Americans are paying attention now

The strength of the White House leadership is its appeal to intellectual mediocrity.

I worry these days about the American people. So does Senate Majority Leader Bill Frist, R-Tenn. Apparently, and according to Frist, many Americans are confused by the contradictory information created during last week’s hearings by the National Commission on Terrorist Attacks Upon the United States.

For any already confused readers, the aforementioned commission is investigating what did and did not happen on and before Sept. 11, regarding terrorism prevention. While I happen to think a little more confusion would be good regarding the oppressive conformity with which the current history of Sept. 11 has been written, Frist means something else. I understand him to say, although not explicitly, that many Americans are beginning to think about what happened on Sept. 11 – maybe even think critically about the Bush administration and current U.S. foreign policy, especially in Iraq.

Without a doubt the Clinton administration is involved as well, but it seems more often than not the Bush staffers involved in security issues like to talk about the previous administration’s failures and not their own.

All of this brings me to Richard Clarke’s new book, “Against All Enemies,” which I have not read and do not have any plans to read, the main reason being that the public testimony Clarke gave (which I did listen to) did not involve any new information. Most of the critical points Clarke is making have been made over the last three and a half years by several different people at all levels of government. Yet, given the less-than-brand-new quality of Clarke’s information, the White House reaction has been off the scale, suggesting that the Bush-Cheney re-election staff is scared that people will start paying attention to the news.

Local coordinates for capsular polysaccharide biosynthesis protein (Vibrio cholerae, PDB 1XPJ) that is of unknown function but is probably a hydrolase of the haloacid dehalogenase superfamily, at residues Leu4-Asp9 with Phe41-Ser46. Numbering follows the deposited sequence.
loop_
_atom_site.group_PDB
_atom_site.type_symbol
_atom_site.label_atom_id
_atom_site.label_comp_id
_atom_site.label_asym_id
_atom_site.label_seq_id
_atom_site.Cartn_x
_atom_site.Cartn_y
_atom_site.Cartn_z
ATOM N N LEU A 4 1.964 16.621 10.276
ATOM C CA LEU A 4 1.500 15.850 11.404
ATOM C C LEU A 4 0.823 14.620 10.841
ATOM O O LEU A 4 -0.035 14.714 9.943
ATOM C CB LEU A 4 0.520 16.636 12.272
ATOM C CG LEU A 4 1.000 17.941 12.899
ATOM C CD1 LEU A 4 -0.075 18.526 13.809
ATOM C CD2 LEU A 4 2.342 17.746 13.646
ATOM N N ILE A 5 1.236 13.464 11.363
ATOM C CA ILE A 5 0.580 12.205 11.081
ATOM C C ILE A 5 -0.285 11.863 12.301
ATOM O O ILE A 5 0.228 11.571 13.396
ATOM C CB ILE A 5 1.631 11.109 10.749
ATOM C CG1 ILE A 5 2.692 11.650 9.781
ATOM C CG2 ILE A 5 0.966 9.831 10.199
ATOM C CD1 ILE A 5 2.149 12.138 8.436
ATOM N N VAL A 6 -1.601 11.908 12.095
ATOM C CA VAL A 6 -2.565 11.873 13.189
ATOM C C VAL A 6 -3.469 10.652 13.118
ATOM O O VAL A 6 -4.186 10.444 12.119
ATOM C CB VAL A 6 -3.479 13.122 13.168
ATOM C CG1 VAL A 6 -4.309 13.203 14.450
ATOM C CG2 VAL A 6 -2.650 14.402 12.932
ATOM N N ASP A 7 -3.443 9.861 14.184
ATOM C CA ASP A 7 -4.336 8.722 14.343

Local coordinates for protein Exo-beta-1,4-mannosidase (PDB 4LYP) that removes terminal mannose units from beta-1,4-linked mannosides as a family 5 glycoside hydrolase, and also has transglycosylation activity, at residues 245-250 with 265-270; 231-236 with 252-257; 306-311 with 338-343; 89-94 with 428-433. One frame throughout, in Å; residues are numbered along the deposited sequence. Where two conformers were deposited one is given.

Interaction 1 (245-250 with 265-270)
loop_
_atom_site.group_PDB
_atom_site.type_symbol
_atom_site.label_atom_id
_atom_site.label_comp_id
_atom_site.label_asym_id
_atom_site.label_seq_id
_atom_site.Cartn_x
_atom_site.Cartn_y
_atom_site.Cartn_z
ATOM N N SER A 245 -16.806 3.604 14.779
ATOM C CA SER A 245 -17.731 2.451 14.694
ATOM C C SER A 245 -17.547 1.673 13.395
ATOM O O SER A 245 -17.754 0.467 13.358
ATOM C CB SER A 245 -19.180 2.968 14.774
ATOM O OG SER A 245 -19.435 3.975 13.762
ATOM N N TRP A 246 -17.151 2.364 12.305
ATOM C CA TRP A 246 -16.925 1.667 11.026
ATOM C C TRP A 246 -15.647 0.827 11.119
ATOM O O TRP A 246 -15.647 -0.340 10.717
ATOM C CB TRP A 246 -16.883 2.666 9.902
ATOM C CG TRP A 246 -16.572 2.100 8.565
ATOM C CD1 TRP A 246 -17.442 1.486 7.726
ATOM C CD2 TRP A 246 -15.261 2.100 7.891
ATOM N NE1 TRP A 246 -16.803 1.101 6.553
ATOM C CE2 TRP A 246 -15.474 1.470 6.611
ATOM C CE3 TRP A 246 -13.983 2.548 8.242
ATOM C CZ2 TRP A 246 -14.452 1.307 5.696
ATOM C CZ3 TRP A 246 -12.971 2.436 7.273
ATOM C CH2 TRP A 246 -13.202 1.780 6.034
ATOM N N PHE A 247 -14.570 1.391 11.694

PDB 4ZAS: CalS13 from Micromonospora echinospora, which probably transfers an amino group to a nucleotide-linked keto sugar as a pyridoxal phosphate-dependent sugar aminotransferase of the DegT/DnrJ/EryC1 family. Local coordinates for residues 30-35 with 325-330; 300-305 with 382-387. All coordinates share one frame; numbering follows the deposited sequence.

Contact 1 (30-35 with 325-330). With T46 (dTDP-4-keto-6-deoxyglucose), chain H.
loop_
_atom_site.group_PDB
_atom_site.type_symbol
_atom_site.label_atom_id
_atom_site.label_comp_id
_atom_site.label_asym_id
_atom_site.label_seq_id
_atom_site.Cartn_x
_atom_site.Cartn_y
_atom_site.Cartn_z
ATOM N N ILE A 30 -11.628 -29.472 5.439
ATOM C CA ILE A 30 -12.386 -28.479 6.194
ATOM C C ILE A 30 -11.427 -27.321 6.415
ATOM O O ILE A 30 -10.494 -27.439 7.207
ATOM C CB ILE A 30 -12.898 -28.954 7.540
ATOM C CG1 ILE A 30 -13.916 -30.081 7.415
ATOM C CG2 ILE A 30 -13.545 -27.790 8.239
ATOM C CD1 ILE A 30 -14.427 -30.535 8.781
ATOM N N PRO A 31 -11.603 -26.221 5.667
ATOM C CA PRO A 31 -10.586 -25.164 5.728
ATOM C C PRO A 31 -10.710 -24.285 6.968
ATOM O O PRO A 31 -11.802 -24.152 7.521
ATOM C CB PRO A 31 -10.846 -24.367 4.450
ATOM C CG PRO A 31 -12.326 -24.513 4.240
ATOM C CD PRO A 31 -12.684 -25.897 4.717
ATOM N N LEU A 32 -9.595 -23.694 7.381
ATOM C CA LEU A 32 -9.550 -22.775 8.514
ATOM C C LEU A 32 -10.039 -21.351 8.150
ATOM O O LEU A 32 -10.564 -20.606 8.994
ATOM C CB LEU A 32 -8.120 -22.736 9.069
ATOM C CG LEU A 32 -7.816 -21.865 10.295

That will not do.

The strength of the current White House leadership (across the board) is its appeal to American intellectual mediocrity. Not only does the White House rely on a population dimly aware of most topics, it feeds the mediocrity by constantly obscuring any criticism of official policy. The problem with Clarke has been his refusal to back down under exterior pressure. So now, the White House has to yield the moral high ground in hopes of avoiding an exposure of the conspiracy of bungling orchestrating official U.S. policy.

Most importantly, however, Clarke is part of the growing number of voices all explaining why the war in Iraq and the war on terrorism are unrelated situations. He’s right, of course, but it does not matter. Unfortunately, we confused Americans always think we can get policy right later, down the road, to make up for past mistakes by admitting some 20 years on we were wrong. Along the way all the mistakes committed without much critical consideration often mean many people, in countries we cannot find on maps, die.

Herein lies the true majesty of last week’s events regarding the investigation into the events of Sept. 11. It is the first real showdown over how and who will write the history of that day. Chances are good both the Bush and Clinton administrations will not find safe harbor when the historians begin looking, in detail, at what transpired. But more importantly, linking the war in Iraq with anything having to do with the war on terrorism will be shown to be completely fictitious. This will become the legacy of President George W. Bush and his advisers know it. Bush will admit no wrongs, and neither he nor his staff will ever concede error; that will be their immediate and long-term undoing.

So, are you confused yet by the terrifying specter of critical thought?

Well, don’t worry too hard – I tend to think the work being done by the Sept. 11 commission, while valuable, is two years too late. Had the commission’s work begun in early 2002 with public hearings, the now-confused American public would have been a great deal more critical about the Bush presidency. And that makes his re-election almost impossible.

John Troyer welcomes comments at [email protected]